Research Abstracts Online
2008 - March 2009
University of Minnesota Twin Cities
Institute of Technology
Department of Chemical Engineering and Materials Science
PI: Renata M. Wentzcovitch, Fellow
Theory of Materials at High Pressures and Temperatures
During the last few years, the Wentzcovitch group has shown that high pressure and temperature elasticity is no longer a theoretical challenge. They have calculated the full elastic constant tensor of MgSiO3-perovskite, the most important lower mantle phase. This has allowed them to calculate seismic wave velocities of this mineral and address fundamental questions regarding the nature (temperature and composition) of the lower mantle. This type of calculation is now routine for these researchers, although it is very computationally intensive. They plan to carry out these calculations on other mantle minerals, ices, and materials used as high-pressure standards (e.g. gold, platinum, NaCl, MgO).
The group has also been investigating elasticity and the vibrational/thermodynamic properties of ordered structures of ice. This information is critical to establishing a basis for understanding pressure-induced amorphization in water-ice. Equations of state and phase diagrams are key to understanding the structure of the icy satellites of Jupiter, Pluto, and other planets.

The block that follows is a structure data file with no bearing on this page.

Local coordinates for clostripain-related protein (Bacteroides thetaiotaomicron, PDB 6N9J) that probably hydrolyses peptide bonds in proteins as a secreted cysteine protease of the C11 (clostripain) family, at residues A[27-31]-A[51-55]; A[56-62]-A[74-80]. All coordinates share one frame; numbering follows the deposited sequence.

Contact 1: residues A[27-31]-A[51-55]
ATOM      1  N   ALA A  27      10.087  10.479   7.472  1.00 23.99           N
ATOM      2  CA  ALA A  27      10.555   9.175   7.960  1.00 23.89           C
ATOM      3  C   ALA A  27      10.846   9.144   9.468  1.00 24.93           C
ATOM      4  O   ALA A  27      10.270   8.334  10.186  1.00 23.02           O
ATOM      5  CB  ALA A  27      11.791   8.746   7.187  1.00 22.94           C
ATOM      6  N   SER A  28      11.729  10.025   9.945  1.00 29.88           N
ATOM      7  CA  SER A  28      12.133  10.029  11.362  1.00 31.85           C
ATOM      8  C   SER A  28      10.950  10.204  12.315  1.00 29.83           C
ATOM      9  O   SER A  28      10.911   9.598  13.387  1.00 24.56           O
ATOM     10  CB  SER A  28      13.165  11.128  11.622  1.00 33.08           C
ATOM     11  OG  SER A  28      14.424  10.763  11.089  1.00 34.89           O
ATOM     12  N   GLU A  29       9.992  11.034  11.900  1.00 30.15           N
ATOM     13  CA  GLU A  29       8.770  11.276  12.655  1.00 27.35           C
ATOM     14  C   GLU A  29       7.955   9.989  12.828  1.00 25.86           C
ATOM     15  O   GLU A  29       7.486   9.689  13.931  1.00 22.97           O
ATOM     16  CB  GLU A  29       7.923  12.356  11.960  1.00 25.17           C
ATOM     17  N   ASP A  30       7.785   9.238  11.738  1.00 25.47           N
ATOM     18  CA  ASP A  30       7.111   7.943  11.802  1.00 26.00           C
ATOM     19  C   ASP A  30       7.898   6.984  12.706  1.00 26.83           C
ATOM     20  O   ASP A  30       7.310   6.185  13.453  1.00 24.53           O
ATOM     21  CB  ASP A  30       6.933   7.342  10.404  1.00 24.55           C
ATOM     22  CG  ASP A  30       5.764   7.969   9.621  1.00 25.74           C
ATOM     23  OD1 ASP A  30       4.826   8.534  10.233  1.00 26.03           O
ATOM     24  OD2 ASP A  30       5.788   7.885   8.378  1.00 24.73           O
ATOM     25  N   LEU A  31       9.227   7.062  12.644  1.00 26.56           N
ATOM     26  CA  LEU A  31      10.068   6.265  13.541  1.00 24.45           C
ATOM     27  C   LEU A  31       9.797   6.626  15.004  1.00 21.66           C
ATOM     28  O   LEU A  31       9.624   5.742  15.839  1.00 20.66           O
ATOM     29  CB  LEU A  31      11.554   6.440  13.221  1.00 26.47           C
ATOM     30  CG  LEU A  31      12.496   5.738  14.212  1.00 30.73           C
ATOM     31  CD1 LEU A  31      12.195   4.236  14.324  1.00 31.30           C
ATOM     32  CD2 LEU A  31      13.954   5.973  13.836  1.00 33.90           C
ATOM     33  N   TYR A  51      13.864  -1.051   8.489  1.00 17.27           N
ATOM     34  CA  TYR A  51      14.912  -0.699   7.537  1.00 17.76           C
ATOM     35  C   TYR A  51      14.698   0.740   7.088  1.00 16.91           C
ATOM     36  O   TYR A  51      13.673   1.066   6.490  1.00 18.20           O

The researchers are also investigating the magnetic state of materials at low temperatures. Their main interest is the investigation of conductive materials where there exists a strong relationship between magnetism and transport, and they are particularly interested in potentially novel half metal systems, such as LaCoO3.
Pierre Carrier, Supercomputing Institute Research Scholar
Cesar Renato S. da Silva, Research Associate
Pedro da Silveira, Staff
Han Hsu, Research Associate
Joao Francisco Justo Filho, Department of Electrical Engineering, University of São Paulo, São Paulo, Brazil
Harish Laganathan, Graduate Student
Tao Sun, Department of Physics and Astronomy, Stony Brook University, Stony Brook, New York
Koichiro Umemoto, Research Associate
Zhongqing Wu, Research Associate
Yonggang Yu, Graduate Student